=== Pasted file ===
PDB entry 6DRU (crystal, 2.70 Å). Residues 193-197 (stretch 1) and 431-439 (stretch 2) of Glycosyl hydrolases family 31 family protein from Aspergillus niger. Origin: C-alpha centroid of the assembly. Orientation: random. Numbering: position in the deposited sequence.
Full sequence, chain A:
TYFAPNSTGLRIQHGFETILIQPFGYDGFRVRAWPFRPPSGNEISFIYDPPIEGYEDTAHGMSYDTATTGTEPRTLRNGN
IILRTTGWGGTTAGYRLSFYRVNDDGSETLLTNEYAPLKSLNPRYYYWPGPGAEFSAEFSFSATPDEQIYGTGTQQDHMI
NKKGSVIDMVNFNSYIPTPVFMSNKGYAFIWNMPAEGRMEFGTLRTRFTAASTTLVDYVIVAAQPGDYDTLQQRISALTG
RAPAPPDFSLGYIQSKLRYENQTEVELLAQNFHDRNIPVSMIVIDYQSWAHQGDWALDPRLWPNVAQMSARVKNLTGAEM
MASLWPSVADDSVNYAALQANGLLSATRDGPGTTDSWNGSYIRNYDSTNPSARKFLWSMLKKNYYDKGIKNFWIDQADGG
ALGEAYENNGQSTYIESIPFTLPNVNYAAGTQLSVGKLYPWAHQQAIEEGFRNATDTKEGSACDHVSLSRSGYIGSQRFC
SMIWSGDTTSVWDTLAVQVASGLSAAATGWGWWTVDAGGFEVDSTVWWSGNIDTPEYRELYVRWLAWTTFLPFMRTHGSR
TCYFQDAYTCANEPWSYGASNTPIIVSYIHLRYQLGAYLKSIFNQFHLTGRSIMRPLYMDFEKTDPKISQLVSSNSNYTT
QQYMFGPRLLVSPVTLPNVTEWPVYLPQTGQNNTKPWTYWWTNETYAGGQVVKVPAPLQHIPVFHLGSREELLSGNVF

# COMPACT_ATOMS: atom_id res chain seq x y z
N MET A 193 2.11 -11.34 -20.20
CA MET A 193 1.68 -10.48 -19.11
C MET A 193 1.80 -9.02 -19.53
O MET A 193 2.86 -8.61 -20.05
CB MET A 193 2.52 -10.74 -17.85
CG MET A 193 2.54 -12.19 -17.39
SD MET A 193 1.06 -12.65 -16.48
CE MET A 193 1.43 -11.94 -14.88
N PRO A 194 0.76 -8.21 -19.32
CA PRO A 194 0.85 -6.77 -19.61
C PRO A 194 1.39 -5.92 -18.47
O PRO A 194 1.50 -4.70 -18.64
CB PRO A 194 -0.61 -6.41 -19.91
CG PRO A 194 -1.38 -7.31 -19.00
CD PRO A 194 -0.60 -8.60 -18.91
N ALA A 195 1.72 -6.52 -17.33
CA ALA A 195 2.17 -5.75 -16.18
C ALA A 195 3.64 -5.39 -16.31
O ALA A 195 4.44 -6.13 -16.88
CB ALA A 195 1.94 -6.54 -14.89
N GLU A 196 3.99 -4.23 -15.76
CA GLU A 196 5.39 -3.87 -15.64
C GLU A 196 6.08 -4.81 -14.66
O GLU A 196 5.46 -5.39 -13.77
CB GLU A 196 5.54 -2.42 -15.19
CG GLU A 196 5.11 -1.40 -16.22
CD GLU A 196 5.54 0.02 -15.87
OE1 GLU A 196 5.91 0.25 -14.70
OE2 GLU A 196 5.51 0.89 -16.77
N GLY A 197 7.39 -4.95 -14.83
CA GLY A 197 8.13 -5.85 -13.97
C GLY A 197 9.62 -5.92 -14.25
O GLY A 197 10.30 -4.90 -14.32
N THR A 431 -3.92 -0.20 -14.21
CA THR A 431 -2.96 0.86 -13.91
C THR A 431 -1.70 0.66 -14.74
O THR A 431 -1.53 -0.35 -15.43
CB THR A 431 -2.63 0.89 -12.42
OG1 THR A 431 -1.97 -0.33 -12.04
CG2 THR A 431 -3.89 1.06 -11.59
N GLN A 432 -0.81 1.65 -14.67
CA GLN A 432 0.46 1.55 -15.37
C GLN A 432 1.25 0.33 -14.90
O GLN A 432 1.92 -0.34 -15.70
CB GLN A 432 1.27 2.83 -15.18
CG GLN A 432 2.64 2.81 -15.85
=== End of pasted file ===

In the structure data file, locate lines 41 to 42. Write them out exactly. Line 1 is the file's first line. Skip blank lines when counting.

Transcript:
OE2 GLU A 196 5.51 0.89 -16.77
N GLY A 197 7.39 -4.95 -14.83